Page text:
Doctors warn against self-medication in hypertension

20 May 2015

Medical experts have cautioned lay users against self-medication as it can cause more harm than good. This is especially true in hypertension, which is known as a ''silent killer'' as patients remain asymptotic for long, or have only minor symptoms which they tend to treat on their own.

Dr Pradeep Gadge, chief diabetologist at Mumbai's Gadge's Diabetes Care Centre, told IANS, "Hypertension should never be considered a minor health problem."

He added, the disease itself caused heart attacks, paralysis, renal failure, thickening of the arteries and several other ailments if ignored.

He warned patients that in such a situation self-medication may prove fatal.

Noting several myths and misconceptions as the main reason for self-medication, Dr Gupta said Indians were still are under the impression that hypertension was an old-age disease, and that it could be controlled with simple medication.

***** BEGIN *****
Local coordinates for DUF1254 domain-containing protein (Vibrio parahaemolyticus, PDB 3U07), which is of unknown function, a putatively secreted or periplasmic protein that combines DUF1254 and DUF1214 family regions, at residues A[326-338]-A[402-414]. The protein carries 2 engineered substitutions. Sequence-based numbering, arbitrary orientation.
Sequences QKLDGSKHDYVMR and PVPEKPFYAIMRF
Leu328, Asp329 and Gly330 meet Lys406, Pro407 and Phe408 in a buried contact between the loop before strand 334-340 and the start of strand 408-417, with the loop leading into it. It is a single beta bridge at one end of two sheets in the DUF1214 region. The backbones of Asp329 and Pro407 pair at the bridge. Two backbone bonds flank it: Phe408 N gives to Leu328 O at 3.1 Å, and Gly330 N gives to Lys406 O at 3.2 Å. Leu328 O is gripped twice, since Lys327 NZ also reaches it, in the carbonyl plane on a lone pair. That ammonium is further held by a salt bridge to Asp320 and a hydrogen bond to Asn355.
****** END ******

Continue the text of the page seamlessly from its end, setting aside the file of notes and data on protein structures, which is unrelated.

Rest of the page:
He also dispelled myths that women were less likely to get hypertension than men, or simple control over intake of salt would protect them from the ill-effects of blood pressure.

The union health ministry has said that at least 40 per cent of the people in cities and 20 per cent in rural India suffered from hypertension and the number was fast increasing due a sedentary lifestyle and rising desire to earn more in a short period.

Dr Gupta added if hypertension was left untreated it could cause aneurysms, heart attacks and strokes without giving any early signs and symptoms.

Hypertension is not accompanied by any symptoms, which made it mandatory for the patients to go for a check-up at least once a week.

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